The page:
Helenium autumnale Mariachi™ ‘Salsa’ #1 (Mariachi™ ‘Salsa’ Helen’s Flower)May 23, 2020
Heliopsis helianthoides #2 (False Sunflower)May 23, 2020
Helianthus tuberosus #2 (Sunchokes/Jerusalem Artichokes)
-Part Sun, Full Sun
-Moist to Dry Soil (FACU)
-Acidic to Neutral pH
-6-10′ Tall, Unlimited Spread
-Upright, Colonizing growth habit
-Aggressive-Plan Your Planting
-Yellow Flowers in August-September
Out of stock
Sunchokes, also called Jerusalem Artichokes, are a native perennial sunflower. They can grow to be up to 10′ tall in ideal conditions, but often end up shorter when planted in infertile or drier soil conditions. They have a large distribution across North America due to their adaptability and vigor. The rhizomes form a bounty of underground tubers which are an edible and delicious crop that can be stored in-ground until needed. The tubers have a slightly sweet and nutty flavor and can be prepared in the same way as potatoes. They do not contain starch, making them a better choice for diabetics. The tubers do contain inulin, an indigestible carbohydrate, which produces flatulence in some people. They can be harvested in late winter after most of the inulin has been converted to fructose, and many baking methods also accomplish this. This recipe for Smashed Sunchokes with Thyme-Butter is a delicious and easy way to try this native root vegetable!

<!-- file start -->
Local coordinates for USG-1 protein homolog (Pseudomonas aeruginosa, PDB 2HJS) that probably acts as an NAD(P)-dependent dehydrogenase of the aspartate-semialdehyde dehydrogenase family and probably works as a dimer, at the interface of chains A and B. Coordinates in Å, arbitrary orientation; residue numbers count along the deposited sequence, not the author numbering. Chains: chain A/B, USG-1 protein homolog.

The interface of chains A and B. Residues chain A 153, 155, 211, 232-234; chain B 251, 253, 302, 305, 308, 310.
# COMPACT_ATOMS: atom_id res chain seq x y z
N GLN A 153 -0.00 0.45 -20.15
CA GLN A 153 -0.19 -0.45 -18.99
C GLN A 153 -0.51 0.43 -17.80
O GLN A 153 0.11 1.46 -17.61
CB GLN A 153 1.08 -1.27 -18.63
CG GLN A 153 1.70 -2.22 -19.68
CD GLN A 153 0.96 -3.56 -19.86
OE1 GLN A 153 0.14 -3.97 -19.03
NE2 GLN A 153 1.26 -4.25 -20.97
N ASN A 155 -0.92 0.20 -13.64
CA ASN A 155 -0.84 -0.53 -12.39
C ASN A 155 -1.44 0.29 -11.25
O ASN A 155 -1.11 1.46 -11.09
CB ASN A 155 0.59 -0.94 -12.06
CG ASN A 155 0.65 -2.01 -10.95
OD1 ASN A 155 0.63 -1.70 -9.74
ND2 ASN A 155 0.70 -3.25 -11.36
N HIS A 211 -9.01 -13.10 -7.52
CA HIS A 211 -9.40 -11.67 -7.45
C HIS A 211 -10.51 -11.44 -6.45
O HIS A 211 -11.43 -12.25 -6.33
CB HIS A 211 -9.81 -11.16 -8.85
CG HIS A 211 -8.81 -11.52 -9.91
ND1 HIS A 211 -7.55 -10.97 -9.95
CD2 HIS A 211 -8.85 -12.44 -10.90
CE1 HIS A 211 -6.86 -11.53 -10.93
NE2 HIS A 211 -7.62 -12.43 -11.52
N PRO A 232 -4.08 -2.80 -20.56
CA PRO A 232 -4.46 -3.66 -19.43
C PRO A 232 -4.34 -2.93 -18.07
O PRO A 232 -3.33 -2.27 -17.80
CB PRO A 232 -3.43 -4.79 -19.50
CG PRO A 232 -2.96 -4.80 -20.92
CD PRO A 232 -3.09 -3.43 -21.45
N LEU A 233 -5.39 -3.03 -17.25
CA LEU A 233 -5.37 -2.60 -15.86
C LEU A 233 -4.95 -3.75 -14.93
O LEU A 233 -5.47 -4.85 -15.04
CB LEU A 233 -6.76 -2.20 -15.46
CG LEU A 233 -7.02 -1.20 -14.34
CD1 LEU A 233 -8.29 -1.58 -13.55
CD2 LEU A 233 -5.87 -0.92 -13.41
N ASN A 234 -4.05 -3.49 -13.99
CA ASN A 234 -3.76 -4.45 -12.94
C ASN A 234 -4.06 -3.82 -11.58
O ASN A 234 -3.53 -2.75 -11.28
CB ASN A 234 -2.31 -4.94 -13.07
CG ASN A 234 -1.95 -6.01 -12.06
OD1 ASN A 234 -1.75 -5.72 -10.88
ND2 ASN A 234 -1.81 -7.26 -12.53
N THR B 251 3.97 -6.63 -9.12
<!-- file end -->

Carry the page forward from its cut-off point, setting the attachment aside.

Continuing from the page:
Sunchokes are mainly grown for the nearly effortless production and extended harvest of the tubers, but the flowers are very ornamental as well, with a chocolatey fragrance. This is not an ornamental for small gardens, however, as it spreads aggressively from the rhizomatous root system. Once it is planted somewhere, it is very difficult to get rid of it because even small pieces of the tubers result in full-grown plants. The planting of a Sunchoke patch must be planned out prior to establishment to avoid being overtaken by them. Consider using a soil barrier or raised bed if space is an issue.
Aside from the human uses, Helianthus species provide much bee-loved flower nectar and pollen for some 50 specialist bee species, seeds for birds such as chickadees and finches, and are a host plant for the Silvery Checkerspot, and Painted Lady butterflies, among others.
Eastern/Central Medicinal Plants and Herbs by Steven Foster and James A. Duke
Native Plant Agriculture by Indigenous Landscapes
Missouri Botanical Garden
Lady Bird Johnson Wildflower Center
Tubers Detail: Earendil, CC BY-SA 3.0, via Wikimedia Commons
Flower Detail: Jamplevia, CC BY-SA 4.0, via Wikimedia Commons
Mature Individual: Cruiser, CC BY-SA 3.0, via Wikimedia Commons